Nanosphere lithography has been used to prepare a series of ordered, periodic arrays of low barrier height nanometer-scale n-Si/Ni contacts interspersed among high barrier height n-Si/liquid contacts. To form the arrays, ordered bilayers of close-packed polystyrene spheres were deposited onto (100)-oriented n-type single crystal Si surfaces. The spheres formed a physical mask through which Ni was evaporated to produce regularly spaced and regularly sized Si/Ni contacts. By varying the diameter of the latex spheres from 174 to 1530 nm, geometrically self-similar Si/Ni structures were produced having triangular Si/Ni regions with edge dimensions of 100-800 nm. The resulting Si surfaces were used as electrodes in contact with a methanolic solution of LiClO4 and 1,1′-dimethylferrocene+/0. The current-voltage and photoresponse properties of these mixed barrier height contacts were strongly dependent on the size of the Ni regions, even though the fraction of the Si surface covered by Ni remained constant. Electrodes formed from large-dimension Si/Ni and Si/electrolyte contacts behaved as expected for two area-weighted Schottky diodes operating independently and in parallel, whereas electrodes having nanoscale Si/Ni regions surrounded by Si/liquid contacts behaved in accord with effective barrier height theories that predict a "pinch-off" effect for mixed barrier height systems of sufficiently small physical dimensions.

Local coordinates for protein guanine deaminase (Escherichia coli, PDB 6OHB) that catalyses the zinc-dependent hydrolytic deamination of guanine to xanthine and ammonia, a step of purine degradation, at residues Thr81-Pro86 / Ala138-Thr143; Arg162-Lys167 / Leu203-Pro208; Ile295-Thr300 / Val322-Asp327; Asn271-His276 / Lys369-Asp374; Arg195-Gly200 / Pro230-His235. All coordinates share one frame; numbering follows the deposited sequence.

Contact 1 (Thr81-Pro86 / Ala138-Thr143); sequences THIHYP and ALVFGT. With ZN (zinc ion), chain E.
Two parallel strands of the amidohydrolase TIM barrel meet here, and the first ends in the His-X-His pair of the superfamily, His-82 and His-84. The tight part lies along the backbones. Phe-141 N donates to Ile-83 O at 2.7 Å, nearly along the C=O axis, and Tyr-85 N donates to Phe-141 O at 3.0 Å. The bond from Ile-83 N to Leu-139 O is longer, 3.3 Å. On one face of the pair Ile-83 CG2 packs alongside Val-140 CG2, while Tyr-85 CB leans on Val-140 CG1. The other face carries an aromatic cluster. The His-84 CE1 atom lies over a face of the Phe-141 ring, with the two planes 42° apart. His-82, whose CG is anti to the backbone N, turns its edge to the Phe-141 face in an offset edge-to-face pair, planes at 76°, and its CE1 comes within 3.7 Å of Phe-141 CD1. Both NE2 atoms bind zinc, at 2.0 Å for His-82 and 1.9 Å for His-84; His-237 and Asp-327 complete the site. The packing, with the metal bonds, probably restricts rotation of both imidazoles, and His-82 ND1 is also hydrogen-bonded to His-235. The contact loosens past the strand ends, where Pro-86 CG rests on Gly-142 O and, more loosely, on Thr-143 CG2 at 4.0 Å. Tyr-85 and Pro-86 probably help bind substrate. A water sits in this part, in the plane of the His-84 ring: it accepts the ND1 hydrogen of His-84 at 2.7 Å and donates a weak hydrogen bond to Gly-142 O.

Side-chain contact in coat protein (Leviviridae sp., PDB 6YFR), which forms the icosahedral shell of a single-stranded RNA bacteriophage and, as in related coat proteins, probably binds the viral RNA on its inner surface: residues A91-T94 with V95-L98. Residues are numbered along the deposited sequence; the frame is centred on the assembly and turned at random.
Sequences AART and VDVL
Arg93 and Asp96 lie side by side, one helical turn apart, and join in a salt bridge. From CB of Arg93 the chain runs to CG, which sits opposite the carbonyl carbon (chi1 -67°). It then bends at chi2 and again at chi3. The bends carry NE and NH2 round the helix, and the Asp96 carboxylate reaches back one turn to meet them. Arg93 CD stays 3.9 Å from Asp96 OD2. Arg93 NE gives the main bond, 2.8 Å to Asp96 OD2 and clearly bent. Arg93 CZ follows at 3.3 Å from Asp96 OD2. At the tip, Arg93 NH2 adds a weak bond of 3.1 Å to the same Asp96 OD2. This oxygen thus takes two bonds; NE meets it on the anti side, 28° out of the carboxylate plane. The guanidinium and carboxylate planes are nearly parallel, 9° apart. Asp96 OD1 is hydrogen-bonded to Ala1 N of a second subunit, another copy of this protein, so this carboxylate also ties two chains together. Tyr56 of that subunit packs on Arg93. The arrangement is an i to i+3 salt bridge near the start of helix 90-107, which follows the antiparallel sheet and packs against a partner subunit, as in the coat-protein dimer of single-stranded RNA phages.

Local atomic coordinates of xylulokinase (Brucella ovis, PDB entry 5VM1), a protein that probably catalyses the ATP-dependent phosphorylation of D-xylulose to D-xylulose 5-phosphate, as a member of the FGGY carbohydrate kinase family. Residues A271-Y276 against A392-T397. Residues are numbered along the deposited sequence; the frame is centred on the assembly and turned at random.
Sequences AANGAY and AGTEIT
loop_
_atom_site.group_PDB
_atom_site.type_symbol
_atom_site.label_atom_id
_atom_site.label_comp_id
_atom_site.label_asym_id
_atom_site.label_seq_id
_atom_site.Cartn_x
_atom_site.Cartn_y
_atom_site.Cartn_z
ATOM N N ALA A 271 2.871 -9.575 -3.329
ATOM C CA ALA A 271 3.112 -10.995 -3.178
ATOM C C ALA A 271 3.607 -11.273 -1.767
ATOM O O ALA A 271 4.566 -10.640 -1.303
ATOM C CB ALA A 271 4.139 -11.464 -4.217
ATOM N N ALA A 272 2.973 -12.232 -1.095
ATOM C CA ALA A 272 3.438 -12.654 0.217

ASJC Scopus subject areas
- Physical and Theoretical Chemistry